Speaking of liberal politics, the author became a target for the Left when he openly expressed disagreement about legalizing gay marriage. This is not surprising, considering that most Mormons are conservative. This film’s release has re-lit this lightning rod and many gay rights groups have publically targeted him and called for boycotts. However, the film has absolutely nothing to do with contemporary politics. The screenplay was not written by Card, and there isn’t the slightest trace of any political commentary on-screen.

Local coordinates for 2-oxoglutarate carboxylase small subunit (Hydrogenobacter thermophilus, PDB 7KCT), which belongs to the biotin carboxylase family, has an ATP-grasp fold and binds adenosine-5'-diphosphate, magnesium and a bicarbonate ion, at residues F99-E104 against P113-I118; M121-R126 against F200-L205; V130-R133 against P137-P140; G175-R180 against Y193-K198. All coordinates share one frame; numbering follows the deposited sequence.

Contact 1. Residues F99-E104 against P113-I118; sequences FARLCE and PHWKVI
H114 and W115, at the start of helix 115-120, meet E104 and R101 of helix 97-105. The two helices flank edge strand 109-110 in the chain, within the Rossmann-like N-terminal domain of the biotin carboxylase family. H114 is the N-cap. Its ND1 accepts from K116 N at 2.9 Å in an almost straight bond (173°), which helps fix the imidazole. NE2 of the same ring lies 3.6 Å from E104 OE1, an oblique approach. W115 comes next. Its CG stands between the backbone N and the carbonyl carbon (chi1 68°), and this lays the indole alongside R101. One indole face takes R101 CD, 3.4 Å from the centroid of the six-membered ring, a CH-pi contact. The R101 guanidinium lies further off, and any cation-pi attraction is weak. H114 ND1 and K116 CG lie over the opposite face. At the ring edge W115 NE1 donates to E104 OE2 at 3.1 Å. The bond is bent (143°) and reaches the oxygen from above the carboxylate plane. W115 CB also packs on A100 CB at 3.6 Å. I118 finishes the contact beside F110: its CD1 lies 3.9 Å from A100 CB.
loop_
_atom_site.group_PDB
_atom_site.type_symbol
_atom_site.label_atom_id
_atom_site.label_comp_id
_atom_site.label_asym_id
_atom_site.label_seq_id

If you’re 13 years or older and you’re in the mood for a thrilling, high-quality sci-fi movie with the best acting that money can buy, Ender’s Game fits the bill. Although it does not have overt religious or political agendas attached to it, it does ask some very thought-provoking questions that will linger in your mind long after the credits have rolled. A viewing of this film followed by facilitated discussion would make a great ministry event, especially if you explored the Bible’s views about self-preservation and loving one’s enemies.